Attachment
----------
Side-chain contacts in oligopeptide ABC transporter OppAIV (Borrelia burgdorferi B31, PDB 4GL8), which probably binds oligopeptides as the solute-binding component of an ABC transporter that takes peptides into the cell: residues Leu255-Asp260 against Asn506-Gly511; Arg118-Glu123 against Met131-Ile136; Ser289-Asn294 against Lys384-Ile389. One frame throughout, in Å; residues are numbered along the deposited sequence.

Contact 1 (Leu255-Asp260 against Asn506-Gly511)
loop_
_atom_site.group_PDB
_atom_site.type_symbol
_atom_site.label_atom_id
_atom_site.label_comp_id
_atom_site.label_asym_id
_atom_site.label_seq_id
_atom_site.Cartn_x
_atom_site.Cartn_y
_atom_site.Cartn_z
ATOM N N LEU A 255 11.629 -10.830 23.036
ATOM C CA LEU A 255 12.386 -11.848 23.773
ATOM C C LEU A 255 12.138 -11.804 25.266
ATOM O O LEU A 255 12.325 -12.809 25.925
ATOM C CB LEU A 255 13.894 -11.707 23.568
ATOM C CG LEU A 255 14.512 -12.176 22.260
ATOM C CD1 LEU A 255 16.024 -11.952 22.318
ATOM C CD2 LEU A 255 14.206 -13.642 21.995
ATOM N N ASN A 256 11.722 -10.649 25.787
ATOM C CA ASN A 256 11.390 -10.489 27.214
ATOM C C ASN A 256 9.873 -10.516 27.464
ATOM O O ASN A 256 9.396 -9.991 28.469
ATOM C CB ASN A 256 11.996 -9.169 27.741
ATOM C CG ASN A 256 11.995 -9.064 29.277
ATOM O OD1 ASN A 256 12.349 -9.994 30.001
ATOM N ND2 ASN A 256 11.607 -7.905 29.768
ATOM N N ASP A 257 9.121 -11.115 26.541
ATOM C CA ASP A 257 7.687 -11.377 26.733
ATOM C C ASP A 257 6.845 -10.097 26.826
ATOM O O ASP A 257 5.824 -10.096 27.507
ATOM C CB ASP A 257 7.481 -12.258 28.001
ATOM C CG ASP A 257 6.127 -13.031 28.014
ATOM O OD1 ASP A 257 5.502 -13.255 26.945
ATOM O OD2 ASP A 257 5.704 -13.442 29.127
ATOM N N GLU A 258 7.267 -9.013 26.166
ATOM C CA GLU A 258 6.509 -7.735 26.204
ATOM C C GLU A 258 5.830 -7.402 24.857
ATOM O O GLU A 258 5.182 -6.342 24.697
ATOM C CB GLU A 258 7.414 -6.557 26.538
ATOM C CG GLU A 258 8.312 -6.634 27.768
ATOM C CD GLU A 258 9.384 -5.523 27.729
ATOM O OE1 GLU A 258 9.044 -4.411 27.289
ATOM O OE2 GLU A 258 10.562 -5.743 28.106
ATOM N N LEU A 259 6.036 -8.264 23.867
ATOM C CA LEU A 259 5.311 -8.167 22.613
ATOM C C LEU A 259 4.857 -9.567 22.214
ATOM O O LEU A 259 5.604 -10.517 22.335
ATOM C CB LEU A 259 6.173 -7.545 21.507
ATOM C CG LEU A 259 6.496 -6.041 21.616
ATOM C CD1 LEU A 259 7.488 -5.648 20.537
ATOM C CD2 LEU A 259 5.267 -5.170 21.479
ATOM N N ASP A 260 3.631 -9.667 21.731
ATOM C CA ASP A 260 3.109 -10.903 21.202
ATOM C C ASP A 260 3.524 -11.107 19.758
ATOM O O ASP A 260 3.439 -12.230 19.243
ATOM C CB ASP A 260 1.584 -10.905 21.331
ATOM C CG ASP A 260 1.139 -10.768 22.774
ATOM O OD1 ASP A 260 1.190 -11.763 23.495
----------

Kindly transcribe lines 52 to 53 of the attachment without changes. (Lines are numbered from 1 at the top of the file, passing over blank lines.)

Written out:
ATOM C CD1 LEU A 259 7.488 -5.648 20.537
ATOM C CD2 LEU A 259 5.267 -5.170 21.479